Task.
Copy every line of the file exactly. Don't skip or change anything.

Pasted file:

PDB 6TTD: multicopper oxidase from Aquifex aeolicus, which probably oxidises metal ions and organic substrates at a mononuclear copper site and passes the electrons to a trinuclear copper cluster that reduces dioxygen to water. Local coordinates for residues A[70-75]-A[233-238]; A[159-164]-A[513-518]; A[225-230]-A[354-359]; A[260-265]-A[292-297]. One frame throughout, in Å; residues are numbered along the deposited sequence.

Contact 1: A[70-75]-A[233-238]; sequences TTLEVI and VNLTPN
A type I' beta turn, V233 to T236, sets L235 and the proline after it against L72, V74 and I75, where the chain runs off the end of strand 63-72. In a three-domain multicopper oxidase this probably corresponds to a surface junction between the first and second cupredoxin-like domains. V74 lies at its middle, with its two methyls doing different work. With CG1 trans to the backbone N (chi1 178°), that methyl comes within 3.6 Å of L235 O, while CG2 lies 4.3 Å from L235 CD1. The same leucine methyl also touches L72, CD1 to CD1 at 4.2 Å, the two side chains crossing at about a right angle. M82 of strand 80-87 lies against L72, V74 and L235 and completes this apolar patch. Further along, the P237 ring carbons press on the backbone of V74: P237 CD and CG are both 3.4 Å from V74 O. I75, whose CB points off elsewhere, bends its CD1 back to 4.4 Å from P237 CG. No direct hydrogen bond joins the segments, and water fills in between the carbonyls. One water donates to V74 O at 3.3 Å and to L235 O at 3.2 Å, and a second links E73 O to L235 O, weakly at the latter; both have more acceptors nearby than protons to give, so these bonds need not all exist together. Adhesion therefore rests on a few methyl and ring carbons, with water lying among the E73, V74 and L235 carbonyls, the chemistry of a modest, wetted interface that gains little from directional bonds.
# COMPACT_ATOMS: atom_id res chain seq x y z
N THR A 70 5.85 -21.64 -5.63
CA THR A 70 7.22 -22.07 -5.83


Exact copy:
PDB 6TTD: multicopper oxidase from Aquifex aeolicus, which probably oxidises metal ions and organic substrates at a mononuclear copper site and passes the electrons to a trinuclear copper cluster that reduces dioxygen to water. Local coordinates for residues A[70-75]-A[233-238]; A[159-164]-A[513-518]; A[225-230]-A[354-359]; A[260-265]-A[292-297]. One frame throughout, in Å; residues are numbered along the deposited sequence.

Contact 1: A[70-75]-A[233-238]; sequences TTLEVI and VNLTPN
A type I' beta turn, V233 to T236, sets L235 and the proline after it against L72, V74 and I75, where the chain runs off the end of strand 63-72. In a three-domain multicopper oxidase this probably corresponds to a surface junction between the first and second cupredoxin-like domains. V74 lies at its middle, with its two methyls doing different work. With CG1 trans to the backbone N (chi1 178°), that methyl comes within 3.6 Å of L235 O, while CG2 lies 4.3 Å from L235 CD1. The same leucine methyl also touches L72, CD1 to CD1 at 4.2 Å, the two side chains crossing at about a right angle. M82 of strand 80-87 lies against L72, V74 and L235 and completes this apolar patch. Further along, the P237 ring carbons press on the backbone of V74: P237 CD and CG are both 3.4 Å from V74 O. I75, whose CB points off elsewhere, bends its CD1 back to 4.4 Å from P237 CG. No direct hydrogen bond joins the segments, and water fills in between the carbonyls. One water donates to V74 O at 3.3 Å and to L235 O at 3.2 Å, and a second links E73 O to L235 O, weakly at the latter; both have more acceptors nearby than protons to give, so these bonds need not all exist together. Adhesion therefore rests on a few methyl and ring carbons, with water lying among the E73, V74 and L235 carbonyls, the chemistry of a modest, wetted interface that gains little from directional bonds.
# COMPACT_ATOMS: atom_id res chain seq x y z
N THR A 70 5.85 -21.64 -5.63
CA THR A 70 7.22 -22.07 -5.83